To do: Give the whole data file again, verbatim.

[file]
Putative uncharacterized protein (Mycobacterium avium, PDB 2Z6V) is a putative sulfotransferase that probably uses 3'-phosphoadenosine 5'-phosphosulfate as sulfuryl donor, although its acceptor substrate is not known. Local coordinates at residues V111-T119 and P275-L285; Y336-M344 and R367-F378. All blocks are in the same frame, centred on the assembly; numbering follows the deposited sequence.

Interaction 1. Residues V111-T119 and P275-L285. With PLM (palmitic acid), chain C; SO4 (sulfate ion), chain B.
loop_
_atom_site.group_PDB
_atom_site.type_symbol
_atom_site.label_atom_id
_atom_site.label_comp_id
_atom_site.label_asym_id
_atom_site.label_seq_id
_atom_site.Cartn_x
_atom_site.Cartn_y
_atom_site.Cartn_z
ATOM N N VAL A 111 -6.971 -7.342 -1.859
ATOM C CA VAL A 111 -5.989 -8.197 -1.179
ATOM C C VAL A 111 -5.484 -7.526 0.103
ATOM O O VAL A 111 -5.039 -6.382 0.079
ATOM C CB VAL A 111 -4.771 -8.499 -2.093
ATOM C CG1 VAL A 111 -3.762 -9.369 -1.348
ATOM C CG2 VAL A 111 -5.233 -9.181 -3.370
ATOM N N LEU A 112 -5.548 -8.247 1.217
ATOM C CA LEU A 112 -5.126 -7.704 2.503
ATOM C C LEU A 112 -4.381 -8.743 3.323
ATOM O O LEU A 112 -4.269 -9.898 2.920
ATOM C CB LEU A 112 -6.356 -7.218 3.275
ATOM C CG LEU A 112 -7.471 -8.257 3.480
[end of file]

Putative uncharacterized protein (Mycobacterium avium, PDB 2Z6V) is a putative sulfotransferase that probably uses 3'-phosphoadenosine 5'-phosphosulfate as sulfuryl donor, although its acceptor substrate is not known. Local coordinates at residues V111-T119 and P275-L285; Y336-M344 and R367-F378. All blocks are in the same frame, centred on the assembly; numbering follows the deposited sequence.

Interaction 1. Residues V111-T119 and P275-L285. With PLM (palmitic acid), chain C; SO4 (sulfate ion), chain B.
loop_
_atom_site.group_PDB
_atom_site.type_symbol
_atom_site.label_atom_id
_atom_site.label_comp_id
_atom_site.label_asym_id
_atom_site.label_seq_id
_atom_site.Cartn_x
_atom_site.Cartn_y
_atom_site.Cartn_z
ATOM N N VAL A 111 -6.971 -7.342 -1.859
ATOM C CA VAL A 111 -5.989 -8.197 -1.179
ATOM C C VAL A 111 -5.484 -7.526 0.103
ATOM O O VAL A 111 -5.039 -6.382 0.079
ATOM C CB VAL A 111 -4.771 -8.499 -2.093
ATOM C CG1 VAL A 111 -3.762 -9.369 -1.348
ATOM C CG2 VAL A 111 -5.233 -9.181 -3.370
ATOM N N LEU A 112 -5.548 -8.247 1.217
ATOM C CA LEU A 112 -5.126 -7.704 2.503
ATOM C C LEU A 112 -4.381 -8.743 3.323
ATOM O O LEU A 112 -4.269 -9.898 2.920
ATOM C CB LEU A 112 -6.356 -7.218 3.275
ATOM C CG LEU A 112 -7.471 -8.257 3.480